Clementina, Lady Hawarden

27 01 2008

Whilst in Leamington Spa we went to the Pump Rooms (the town’s small museum and gallery) and found a new travelling exhibition Domestic Idylls: Clementina, Lady Hawarden which sounded rather twee and uninteresting, bring to mind ‘nice’ paintings of upper-class country life. Fortunately the reality was very different as the subtitle to the exhibition is ’19th century photography from the V&A’.

Moving advert

Lady Clementina Harwarden (1822-1865) was one of the early pioneering photographers, taking mostly posed pictures of her family in their London appartment. The few exterior pictures in the exhibition come over mostly as holiday snap-shots, with the notable exception of an evocative and sinister shot of a female figure walking down a path through an over-grown wood (an image Tim Burton would be proud of).

Describing the interior pictures as ‘posed’ makes them sound static and unengaging but they are not. Almost all the pictures have been taken – ripped – from a book or journal so each has all four corners torn off, giving, from the start, a sense of found objects, not formal portraits. Your expectations are further challenged when you realise that in only a few pictures does the subject look at the camera, either glancing to the side of the photographer or staring directly out of the picture but with their eyes shut. Add to this the narrow depth of field and you have a collection of fascinating pictures.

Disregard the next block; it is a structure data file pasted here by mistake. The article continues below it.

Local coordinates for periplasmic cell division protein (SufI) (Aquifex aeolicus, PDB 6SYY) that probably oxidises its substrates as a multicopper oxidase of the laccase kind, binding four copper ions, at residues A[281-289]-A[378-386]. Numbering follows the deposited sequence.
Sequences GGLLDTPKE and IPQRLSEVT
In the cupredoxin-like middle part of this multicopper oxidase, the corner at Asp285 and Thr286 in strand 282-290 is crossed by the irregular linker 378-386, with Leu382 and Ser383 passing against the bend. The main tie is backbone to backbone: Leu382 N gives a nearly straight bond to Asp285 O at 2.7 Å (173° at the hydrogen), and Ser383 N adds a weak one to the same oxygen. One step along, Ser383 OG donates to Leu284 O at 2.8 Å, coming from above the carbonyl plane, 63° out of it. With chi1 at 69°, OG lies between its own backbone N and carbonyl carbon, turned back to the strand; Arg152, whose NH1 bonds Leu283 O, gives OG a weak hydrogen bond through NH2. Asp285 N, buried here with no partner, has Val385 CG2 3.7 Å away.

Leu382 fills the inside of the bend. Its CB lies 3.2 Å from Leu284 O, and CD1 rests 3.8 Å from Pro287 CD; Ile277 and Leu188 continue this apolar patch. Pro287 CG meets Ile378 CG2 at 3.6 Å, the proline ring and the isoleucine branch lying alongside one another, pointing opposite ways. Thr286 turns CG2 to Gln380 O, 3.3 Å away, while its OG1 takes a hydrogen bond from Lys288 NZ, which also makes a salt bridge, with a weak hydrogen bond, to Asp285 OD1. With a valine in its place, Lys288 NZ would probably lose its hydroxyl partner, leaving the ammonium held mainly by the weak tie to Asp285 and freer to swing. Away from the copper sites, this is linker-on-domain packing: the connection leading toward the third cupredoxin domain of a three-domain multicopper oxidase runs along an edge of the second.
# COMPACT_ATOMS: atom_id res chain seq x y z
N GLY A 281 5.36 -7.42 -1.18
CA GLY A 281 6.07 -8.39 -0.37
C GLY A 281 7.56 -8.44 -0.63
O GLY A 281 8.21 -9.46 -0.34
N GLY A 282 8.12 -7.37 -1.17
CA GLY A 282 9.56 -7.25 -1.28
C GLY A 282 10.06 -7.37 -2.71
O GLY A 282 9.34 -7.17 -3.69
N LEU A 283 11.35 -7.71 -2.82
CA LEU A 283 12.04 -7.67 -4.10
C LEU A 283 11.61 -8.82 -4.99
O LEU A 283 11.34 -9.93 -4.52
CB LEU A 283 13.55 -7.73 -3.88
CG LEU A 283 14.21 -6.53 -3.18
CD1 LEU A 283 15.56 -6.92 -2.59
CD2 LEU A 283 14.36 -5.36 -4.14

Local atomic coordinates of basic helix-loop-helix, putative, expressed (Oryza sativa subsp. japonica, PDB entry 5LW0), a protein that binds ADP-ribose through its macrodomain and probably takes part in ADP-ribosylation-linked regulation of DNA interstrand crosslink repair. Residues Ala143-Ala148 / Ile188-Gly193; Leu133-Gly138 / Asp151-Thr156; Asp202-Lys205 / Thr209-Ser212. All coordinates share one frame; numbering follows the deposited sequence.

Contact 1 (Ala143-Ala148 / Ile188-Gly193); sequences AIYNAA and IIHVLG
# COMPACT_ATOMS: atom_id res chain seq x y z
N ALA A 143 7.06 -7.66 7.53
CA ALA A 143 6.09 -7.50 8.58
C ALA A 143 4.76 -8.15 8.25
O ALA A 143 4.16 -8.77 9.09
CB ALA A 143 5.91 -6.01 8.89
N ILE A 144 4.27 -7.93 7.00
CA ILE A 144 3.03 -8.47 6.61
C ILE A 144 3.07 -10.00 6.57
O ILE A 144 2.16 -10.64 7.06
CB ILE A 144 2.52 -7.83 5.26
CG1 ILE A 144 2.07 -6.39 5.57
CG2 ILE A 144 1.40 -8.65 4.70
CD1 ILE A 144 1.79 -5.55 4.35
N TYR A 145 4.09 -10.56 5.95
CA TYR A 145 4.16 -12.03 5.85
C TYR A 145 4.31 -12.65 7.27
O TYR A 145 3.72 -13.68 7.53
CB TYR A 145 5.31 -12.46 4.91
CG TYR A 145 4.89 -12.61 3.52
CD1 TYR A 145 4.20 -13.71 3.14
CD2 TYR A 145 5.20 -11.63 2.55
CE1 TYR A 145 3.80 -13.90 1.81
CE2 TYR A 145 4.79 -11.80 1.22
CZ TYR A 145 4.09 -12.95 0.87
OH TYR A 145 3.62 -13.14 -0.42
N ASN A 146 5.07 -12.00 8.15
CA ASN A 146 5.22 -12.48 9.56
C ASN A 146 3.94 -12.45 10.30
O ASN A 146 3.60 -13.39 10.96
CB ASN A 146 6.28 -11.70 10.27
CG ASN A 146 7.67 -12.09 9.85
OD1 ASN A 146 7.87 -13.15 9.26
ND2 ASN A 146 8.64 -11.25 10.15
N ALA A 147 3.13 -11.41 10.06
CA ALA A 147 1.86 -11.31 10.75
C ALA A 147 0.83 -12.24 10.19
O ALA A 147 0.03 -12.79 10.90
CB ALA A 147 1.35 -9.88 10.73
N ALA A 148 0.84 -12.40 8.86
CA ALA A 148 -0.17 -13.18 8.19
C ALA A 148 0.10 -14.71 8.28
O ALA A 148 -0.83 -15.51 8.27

Many of the pictures use reflections or mirrors and for me the centre of the exhibition is the picture of a female figure standing next to a full length mirror in which the camera is reflected – not the photographer, just the camera – the closest we get to Lady Hawarden coming into the picture as she seldom took self-portraits.

The exhibition is on loan from the V&A, which has a selection of Lady Hawarden’s pictures on its website, and is on in Leamington until the 6th April 2008. Although small the exhibition is well worth taking a trip to see.

Here be an exhibition

In a final ironic twist it is believed that Lady Hawarden literally died for her art: she died on 19th January 1865 from pneumonia said to have been complicated by her exposure to the developing chemicals.

— Words and pictures by Paul




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